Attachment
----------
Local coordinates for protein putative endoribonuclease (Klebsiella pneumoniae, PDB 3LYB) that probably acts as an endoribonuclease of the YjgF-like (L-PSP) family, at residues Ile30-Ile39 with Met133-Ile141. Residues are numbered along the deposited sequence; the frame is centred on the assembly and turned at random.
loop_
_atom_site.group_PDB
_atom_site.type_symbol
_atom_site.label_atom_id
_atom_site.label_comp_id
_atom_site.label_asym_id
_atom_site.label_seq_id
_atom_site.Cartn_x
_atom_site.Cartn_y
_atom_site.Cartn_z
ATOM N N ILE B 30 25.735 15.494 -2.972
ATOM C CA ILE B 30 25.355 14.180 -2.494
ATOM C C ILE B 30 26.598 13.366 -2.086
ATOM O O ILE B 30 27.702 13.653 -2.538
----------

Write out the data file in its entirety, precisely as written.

Local coordinates for protein putative endoribonuclease (Klebsiella pneumoniae, PDB 3LYB) that probably acts as an endoribonuclease of the YjgF-like (L-PSP) family, at residues Ile30-Ile39 with Met133-Ile141. Residues are numbered along the deposited sequence; the frame is centred on the assembly and turned at random.
loop_
_atom_site.group_PDB
_atom_site.type_symbol
_atom_site.label_atom_id
_atom_site.label_comp_id
_atom_site.label_asym_id
_atom_site.label_seq_id
_atom_site.Cartn_x
_atom_site.Cartn_y
_atom_site.Cartn_z
ATOM N N ILE B 30 25.735 15.494 -2.972
ATOM C CA ILE B 30 25.355 14.180 -2.494
ATOM C C ILE B 30 26.598 13.366 -2.086
ATOM O O ILE B 30 27.702 13.653 -2.538